George Mason University is poised to be named a managing member in the Cybersecurity Manufacturing Innovation Institute (CyManII), a $111 million public-private partnership led by the University of Texas at San Antonio.

GMU's role in the project will include managing and operating the institute's East Coast headquarters on the university's Arlington campus. 

CyManII will have a five-year corporative agreement with the U.S. Department of Energy to lead a consortium of 59 proposed member institutions in introducing a cybersecure energy-ROI that drives American manufacturers and supply chains.

"CyManII represents a great step forward for U.S. and Virginia’s leadership in cybersecurity and advanced manufacturing,” said Ken Ball, dean of GMU's Volgenau School of Engineering. “Mason’s well-recognized strength in cybersecurity research and its offering one of the largest cybersecurity engineering academic programs in the nation position it incredibly well to support CyManII’s ambitious five-year goals."

As part of its national strategy, CyManII will focus on four high priority areas where collaborative research and development can help U.S. manufacturers: securing automation, securing the supply chain network, improving energy efficiency, and building a national program for education and workforce development.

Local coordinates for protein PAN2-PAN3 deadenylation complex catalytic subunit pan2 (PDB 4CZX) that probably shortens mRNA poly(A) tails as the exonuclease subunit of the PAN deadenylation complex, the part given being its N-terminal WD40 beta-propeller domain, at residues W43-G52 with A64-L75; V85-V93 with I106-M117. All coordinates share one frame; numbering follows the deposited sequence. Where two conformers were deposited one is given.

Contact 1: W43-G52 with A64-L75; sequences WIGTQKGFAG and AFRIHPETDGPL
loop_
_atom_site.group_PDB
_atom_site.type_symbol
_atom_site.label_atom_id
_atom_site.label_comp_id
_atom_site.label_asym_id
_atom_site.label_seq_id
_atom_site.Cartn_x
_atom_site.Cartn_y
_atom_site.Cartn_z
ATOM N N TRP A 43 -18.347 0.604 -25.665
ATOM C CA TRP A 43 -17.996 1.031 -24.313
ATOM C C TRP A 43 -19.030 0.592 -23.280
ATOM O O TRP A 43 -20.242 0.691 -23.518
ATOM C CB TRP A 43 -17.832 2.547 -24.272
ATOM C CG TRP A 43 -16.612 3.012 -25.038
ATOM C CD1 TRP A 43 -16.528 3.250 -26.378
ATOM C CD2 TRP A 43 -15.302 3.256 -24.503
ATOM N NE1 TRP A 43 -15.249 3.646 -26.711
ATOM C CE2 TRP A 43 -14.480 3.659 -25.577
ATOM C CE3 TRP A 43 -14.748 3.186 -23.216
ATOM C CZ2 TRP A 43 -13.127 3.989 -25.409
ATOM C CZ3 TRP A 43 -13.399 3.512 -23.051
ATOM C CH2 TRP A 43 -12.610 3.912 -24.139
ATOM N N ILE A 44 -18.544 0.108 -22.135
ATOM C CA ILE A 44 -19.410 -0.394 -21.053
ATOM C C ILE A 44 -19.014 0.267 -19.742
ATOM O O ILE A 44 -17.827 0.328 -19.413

CyManII’s research objectives will focus on understanding the evolving cybersecurity threats to manufacturing industries, developing new cybersecurity and energy-conserving technologies and methods, and sharing information and knowledge with the broader community of U.S. manufacturers.

CyManII’s East Coast headquarters will house the institute's primary offices, meeting space, and training facilities for the National Capital Region.

The facility will contain lab space and equipment to demonstrate, test, and validate CyManII’s emerging cybersecurity and advanced manufacturing technologies and products. The 13,000-square-foot facility will also support robotic platforms to evaluate security vulnerabilities, especially the impact of 5G on autonomous vehicles, the power grid, and smart manufacturing.  The space will also host a robotic smart manufacturing testbed.

Mason researchers from the Volgenau School of Engineering will play key roles in CyManII’s first-year projects, including finding ways to protect manufacturing supply chains from cyber threats and designing better security into advanced manufacturing plants.

"CyManII is another step forward in Mason’s rapidly expanding leadership in the National Capital Region,” said Aurali Dade, GMU's interim vice president for research, innovation, and economic impact. “We expect to leverage our many partnerships with the area’s technology leaders to grow advanced manufacturing here."

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